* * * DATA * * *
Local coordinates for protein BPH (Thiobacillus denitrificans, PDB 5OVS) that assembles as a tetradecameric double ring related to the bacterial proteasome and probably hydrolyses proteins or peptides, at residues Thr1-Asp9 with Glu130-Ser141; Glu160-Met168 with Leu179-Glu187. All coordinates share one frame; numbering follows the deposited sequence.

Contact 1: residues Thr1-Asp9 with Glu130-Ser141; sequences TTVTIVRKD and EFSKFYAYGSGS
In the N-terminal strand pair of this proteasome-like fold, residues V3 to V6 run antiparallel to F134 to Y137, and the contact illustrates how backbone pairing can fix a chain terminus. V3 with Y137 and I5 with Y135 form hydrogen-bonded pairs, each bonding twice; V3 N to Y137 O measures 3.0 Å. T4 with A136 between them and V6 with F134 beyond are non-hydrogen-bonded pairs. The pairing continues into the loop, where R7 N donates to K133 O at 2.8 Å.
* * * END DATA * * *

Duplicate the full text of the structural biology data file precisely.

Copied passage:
Local coordinates for protein BPH (Thiobacillus denitrificans, PDB 5OVS) that assembles as a tetradecameric double ring related to the bacterial proteasome and probably hydrolyses proteins or peptides, at residues Thr1-Asp9 with Glu130-Ser141; Glu160-Met168 with Leu179-Glu187. All coordinates share one frame; numbering follows the deposited sequence.

Contact 1: residues Thr1-Asp9 with Glu130-Ser141; sequences TTVTIVRKD and EFSKFYAYGSGS
In the N-terminal strand pair of this proteasome-like fold, residues V3 to V6 run antiparallel to F134 to Y137, and the contact illustrates how backbone pairing can fix a chain terminus. V3 with Y137 and I5 with Y135 form hydrogen-bonded pairs, each bonding twice; V3 N to Y137 O measures 3.0 Å. T4 with A136 between them and V6 with F134 beyond are non-hydrogen-bonded pairs. The pairing continues into the loop, where R7 N donates to K133 O at 2.8 Å.